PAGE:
Jacob is one extraordinary little boy. He is my first born son, my middle child, and probably the sweetest AND the most challenging of all three of my kids. Before I describe some of the details around my handsome little man Jake, I need to provide a little context. Isabella, my oldest, was a tough baby for the first 3 months (she did not sleep much, not a great nurser, and colicky). Around 4 months Isabella became a much easier baby, and I became a much more sane and confident mom. Other than our rough start together (more on that in a future post), Isabella was great. She hit most of her milestones on time or early. She was social, adorable, engaged, active, and it seemed like she was progressing and learning new things every day. We felt like we had the hang of this parenting thing and thought we could do this again.
We decided to start trying for a second baby when Isabella was just 8-9 months old because of some of the fertility issues we had. We did a failed round of IVF in the summer of 2008 before successfully trying IVF again in October. I had a very good pregnancy and a much better delivery than my first one because it was a scheduled c-section. I was thrilled to have my healthy baby boy, a big boy at 8 lbs, 4 oz. He was a much easier baby than Isabella that first month – eating well, sleeping often, and easily soothed. At about the one month mark he started having some reflux symptoms that were making him fairly unhappy – spitting up frequently, lots of spit bubbles, stomach/GI pain, and fussiness. Our pediatrician confirmed that it was reflux and we started him on some reflux meds, I altered my diet to try to eliminate things that might be bothering him, and we let him sit and sleep on an incline as much as possible. At around 3 months, I started to be get all “psycho mom” with worry and doubt about his development. My mother’s intuition told me something was just not right with my baby. He was not really smiling very much and just did not seem very engaged or interested in his surroundings. Les and our pediatrician tried to reassure me over the next few months that he was fine and that it could be discomfort from the reflux, or he might just be a late developer.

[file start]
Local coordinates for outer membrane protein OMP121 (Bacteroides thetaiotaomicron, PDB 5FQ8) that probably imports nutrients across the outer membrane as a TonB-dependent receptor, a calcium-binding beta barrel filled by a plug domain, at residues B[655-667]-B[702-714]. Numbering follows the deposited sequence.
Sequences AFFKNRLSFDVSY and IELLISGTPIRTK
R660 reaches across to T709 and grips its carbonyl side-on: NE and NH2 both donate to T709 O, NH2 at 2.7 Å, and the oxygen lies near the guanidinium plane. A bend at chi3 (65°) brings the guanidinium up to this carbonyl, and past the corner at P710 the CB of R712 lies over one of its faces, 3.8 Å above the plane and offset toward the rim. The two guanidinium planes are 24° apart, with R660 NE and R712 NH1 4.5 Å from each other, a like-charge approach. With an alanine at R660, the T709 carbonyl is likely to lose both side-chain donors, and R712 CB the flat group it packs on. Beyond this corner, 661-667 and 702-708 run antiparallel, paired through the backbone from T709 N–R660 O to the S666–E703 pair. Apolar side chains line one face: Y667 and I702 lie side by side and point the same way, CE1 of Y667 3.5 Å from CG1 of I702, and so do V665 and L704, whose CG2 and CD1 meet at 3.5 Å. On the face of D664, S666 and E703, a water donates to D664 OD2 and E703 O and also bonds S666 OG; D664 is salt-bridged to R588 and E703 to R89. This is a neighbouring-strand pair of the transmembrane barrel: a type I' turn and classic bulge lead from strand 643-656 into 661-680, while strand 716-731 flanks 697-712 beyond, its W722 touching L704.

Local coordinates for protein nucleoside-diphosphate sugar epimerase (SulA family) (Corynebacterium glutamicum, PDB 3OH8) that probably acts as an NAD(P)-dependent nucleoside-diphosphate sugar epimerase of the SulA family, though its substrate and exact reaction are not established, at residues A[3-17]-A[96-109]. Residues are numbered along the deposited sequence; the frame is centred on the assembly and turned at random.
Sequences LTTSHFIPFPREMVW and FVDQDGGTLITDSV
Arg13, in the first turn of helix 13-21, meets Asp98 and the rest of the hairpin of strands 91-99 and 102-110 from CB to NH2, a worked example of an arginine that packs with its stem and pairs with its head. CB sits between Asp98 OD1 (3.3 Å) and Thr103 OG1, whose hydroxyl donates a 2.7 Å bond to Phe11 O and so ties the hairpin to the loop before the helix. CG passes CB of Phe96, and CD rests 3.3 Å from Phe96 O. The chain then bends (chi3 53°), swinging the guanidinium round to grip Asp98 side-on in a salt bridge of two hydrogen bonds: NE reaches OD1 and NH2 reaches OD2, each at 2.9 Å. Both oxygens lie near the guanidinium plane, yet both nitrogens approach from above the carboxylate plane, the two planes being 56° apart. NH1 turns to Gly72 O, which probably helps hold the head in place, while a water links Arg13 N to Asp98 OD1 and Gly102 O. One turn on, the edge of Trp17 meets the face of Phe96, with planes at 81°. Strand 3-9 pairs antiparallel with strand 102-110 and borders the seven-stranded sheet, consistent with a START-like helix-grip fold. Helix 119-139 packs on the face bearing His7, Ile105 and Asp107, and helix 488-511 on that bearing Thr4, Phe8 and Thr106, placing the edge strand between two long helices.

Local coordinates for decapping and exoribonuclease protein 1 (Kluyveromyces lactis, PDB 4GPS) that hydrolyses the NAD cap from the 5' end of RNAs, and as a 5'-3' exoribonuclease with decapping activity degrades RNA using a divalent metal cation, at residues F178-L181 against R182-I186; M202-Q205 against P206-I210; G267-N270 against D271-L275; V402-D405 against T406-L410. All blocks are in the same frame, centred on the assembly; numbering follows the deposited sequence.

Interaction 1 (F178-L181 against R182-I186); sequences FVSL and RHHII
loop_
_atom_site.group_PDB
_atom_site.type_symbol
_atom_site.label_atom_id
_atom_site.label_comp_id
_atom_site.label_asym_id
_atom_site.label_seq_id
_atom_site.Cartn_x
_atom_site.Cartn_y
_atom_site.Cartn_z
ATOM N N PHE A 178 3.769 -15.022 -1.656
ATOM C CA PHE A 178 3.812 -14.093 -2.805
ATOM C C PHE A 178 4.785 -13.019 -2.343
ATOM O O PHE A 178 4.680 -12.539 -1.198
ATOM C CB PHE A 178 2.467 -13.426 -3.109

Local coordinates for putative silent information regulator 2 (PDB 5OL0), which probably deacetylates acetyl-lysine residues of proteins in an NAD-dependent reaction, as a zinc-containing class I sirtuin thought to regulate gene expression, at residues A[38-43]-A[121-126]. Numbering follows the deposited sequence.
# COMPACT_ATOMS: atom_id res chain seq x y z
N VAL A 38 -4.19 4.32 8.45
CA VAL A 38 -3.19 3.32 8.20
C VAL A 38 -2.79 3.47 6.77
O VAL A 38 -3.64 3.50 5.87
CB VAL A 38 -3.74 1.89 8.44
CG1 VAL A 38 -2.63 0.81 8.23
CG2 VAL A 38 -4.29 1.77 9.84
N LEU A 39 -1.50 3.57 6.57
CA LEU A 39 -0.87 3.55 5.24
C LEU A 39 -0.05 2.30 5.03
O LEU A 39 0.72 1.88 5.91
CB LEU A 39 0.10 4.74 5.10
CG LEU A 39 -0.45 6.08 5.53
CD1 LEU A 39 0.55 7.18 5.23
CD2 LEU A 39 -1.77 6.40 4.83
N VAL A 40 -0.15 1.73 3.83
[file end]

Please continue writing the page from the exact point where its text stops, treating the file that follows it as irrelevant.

There were a lot of little things that worried me in those first 6 months with Jacob. All I had to compare his development to was his older sister who did everything much earlier than Jacob was doing things. Many people said that boys develop differently and that I had to just be patient and not stress so much. My husband is in the medical field, and I know enough about a little to be dangerous. I was worried about Autism primarily, but there were other scary disorders I did not want to even fathom. Even Les started to worry at 8 months when Jacob was not sitting, was not really playing/engaging with toys, and not getting around at all. Dr. Lewis, a pediatric neurologist at CHKD, diagnosed him with hypotonia, or “floppy baby syndrome”. He reassured us that he would eventually sit, crawl, walk, and talk. As for some of the other things I was worried about, like skin issues (eczema and rashes), speech delays, and some of the sensory and temperament concerns, we would just need to wait and see as he got older. Jacob did finally sit up at close to 10 months, crawled at a year, and walked at 18 months.